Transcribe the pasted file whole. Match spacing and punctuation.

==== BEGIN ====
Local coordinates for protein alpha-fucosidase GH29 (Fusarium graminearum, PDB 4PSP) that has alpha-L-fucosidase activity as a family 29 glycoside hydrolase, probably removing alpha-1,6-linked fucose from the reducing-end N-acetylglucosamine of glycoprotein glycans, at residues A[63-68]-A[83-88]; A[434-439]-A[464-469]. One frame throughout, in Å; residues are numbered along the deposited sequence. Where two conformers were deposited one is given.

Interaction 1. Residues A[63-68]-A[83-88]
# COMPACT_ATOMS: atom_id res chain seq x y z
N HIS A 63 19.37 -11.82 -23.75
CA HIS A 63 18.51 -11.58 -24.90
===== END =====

Local coordinates for protein alpha-fucosidase GH29 (Fusarium graminearum, PDB 4PSP) that has alpha-L-fucosidase activity as a family 29 glycoside hydrolase, probably removing alpha-1,6-linked fucose from the reducing-end N-acetylglucosamine of glycoprotein glycans, at residues A[63-68]-A[83-88]; A[434-439]-A[464-469]. One frame throughout, in Å; residues are numbered along the deposited sequence. Where two conformers were deposited one is given.

Interaction 1. Residues A[63-68]-A[83-88]
# COMPACT_ATOMS: atom_id res chain seq x y z
N HIS A 63 19.37 -11.82 -23.75
CA HIS A 63 18.51 -11.58 -24.90